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40 - How to set up a service: how to teach and train

from Part III - Management of specific disorders

Published online by Cambridge University Press:  04 May 2010

Jane MacDougall
Affiliation:
Current Chair of the British Society for Paediatric and Adolescent Gynaecology and Addenbrooke's Hospital, Cambridge, UK
Adam H. Balen
Affiliation:
Leeds Teaching Hospitals, University Trust
Sarah M. Creighton
Affiliation:
University College London Hospitals
Melanie C. Davies
Affiliation:
University College London
Jane MacDougall
Affiliation:
Addenbrooke's Hospital, Cambridge
Richard Stanhope
Affiliation:
Great Ormond Street Hospital
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Summary

Introduction

Preceding chapters have discussed the specialist management of paediatric and adolescent patients with gynaecological problems. They have also addressed some of the generic issues associated with their care. When many of us began to be interested in this area of gynaecological care, we did not fully appreciate its breadth. Adolescent and paediatric gynaecology covers any gynaecological condition presenting in a girl less than 19 years of age and includes intersex, developmental and endocrine disorders as well as menstrual dysfunction, infection, vulval disorders and the sequelae of oncological treatment of childhood tumours.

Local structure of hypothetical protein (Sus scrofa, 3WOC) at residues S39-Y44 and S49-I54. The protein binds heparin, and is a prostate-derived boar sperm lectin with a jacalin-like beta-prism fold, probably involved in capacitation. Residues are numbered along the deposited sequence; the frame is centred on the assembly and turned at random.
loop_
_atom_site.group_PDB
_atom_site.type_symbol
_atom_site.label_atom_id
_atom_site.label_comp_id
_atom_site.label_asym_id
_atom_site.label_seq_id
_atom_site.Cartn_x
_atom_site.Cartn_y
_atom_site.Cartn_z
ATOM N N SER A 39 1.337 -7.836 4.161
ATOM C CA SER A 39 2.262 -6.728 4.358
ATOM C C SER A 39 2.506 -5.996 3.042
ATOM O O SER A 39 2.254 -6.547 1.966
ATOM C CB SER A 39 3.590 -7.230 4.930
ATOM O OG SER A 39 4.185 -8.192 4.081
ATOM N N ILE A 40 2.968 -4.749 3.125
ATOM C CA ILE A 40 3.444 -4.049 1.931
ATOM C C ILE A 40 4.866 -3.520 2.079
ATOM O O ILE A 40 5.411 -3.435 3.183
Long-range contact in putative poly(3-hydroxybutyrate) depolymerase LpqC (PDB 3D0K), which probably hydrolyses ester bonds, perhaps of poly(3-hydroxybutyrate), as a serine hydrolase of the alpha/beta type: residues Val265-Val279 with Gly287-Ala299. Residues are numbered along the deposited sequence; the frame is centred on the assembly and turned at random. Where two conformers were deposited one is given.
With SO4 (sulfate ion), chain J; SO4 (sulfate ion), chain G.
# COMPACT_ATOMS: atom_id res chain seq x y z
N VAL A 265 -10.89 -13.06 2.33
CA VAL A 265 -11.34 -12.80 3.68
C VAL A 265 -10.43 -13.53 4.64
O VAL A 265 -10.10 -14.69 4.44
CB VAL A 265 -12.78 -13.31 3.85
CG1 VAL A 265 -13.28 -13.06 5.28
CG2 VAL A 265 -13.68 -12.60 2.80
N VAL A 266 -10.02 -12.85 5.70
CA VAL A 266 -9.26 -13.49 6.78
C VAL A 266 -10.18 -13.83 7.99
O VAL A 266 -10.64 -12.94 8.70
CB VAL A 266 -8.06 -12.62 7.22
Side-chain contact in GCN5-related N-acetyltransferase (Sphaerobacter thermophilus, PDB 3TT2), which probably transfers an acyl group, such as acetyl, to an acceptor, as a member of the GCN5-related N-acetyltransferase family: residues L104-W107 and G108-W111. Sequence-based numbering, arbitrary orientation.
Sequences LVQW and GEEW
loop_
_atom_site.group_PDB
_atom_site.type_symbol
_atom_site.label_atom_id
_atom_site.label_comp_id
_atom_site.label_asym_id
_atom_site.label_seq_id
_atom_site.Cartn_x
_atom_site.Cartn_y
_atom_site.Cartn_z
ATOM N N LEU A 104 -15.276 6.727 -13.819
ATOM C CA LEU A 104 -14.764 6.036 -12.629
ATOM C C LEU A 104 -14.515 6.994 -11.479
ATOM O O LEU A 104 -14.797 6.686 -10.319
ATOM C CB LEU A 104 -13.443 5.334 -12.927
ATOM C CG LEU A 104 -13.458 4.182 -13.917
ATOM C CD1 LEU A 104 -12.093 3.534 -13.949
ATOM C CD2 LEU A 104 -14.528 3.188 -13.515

In the past, children with complex problems who outgrew the paediatric clinic were either discharged to their general practitioners (GPs) or care was transferred to a variety of adult clinics. Many of these adolescents have gynaecological problems. These require a specific approach, both in consultation and subsequent management, that involves an understanding of both gynaecology and the specific needs of adolescents. The adolescent gynaecologist acts as a transitional carer between the paediatricians and the adult physician and needs to act in liaison with both. Some adolescents with gynaecological problems, and in particular those with genetic problems, also need to see a variety of other specialists. A lack of coordinated care and multiple visits has negative implications both socially and emotionally. Throughout this book we have, therefore, advocated a multidisciplinary approach to our patients.

Type
Chapter
Information
Paediatric and Adolescent Gynaecology
A Multidisciplinary Approach
, pp. 533 - 540
Publisher: Cambridge University Press
Print publication year: 2004

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